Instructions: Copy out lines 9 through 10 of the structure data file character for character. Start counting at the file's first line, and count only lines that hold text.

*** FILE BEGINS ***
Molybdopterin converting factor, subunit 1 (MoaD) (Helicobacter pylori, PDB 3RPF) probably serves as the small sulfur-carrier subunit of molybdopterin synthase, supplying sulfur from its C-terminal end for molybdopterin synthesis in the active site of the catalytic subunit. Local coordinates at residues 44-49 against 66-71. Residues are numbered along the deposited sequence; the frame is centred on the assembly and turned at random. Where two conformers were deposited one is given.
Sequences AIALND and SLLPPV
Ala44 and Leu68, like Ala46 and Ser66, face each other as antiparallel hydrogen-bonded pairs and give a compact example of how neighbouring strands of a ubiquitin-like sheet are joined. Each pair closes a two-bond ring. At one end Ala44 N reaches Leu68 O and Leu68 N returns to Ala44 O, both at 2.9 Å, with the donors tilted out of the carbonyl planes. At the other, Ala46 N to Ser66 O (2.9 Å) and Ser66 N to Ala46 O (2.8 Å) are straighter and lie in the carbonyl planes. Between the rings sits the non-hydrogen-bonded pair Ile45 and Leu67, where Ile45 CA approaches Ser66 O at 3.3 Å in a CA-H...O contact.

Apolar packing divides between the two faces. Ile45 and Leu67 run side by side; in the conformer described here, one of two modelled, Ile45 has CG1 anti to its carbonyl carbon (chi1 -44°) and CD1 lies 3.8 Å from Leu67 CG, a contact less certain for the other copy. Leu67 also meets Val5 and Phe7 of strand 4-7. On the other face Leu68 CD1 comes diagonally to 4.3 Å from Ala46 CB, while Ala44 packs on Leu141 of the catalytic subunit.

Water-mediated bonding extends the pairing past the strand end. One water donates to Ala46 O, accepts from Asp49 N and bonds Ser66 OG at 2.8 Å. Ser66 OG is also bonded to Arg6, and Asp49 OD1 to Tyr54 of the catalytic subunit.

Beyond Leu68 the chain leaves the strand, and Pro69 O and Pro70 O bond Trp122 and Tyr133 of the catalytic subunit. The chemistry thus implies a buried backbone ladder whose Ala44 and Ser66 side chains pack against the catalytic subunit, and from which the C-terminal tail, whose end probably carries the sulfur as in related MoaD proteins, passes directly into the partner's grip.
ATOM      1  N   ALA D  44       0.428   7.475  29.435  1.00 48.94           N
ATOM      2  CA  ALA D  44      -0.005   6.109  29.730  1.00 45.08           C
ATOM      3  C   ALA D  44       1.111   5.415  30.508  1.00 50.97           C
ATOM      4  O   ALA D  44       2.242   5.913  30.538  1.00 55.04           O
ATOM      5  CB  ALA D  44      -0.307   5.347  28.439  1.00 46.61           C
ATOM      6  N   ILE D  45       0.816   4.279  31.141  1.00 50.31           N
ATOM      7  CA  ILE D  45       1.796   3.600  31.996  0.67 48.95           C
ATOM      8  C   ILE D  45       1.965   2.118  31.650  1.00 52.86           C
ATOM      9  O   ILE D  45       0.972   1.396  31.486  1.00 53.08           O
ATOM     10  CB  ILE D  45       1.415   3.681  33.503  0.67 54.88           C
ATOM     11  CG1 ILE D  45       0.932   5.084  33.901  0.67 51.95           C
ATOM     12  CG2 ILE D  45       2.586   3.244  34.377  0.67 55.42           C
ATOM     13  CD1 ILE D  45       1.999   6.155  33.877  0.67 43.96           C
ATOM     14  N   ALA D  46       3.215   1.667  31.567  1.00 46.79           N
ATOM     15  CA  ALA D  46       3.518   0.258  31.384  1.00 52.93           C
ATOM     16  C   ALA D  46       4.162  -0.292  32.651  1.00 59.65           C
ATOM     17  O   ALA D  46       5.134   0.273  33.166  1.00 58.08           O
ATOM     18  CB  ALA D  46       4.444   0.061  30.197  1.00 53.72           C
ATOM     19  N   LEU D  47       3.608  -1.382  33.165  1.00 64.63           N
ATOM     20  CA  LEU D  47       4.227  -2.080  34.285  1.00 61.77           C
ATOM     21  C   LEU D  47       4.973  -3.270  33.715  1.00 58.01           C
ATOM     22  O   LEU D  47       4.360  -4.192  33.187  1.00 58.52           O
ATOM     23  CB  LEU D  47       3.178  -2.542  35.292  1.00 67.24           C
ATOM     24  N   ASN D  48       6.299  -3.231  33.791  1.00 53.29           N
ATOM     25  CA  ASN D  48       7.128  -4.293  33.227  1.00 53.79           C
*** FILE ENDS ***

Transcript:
ATOM      3  C   ALA D  44       1.111   5.415  30.508  1.00 50.97           C
ATOM      4  O   ALA D  44       2.242   5.913  30.538  1.00 55.04           O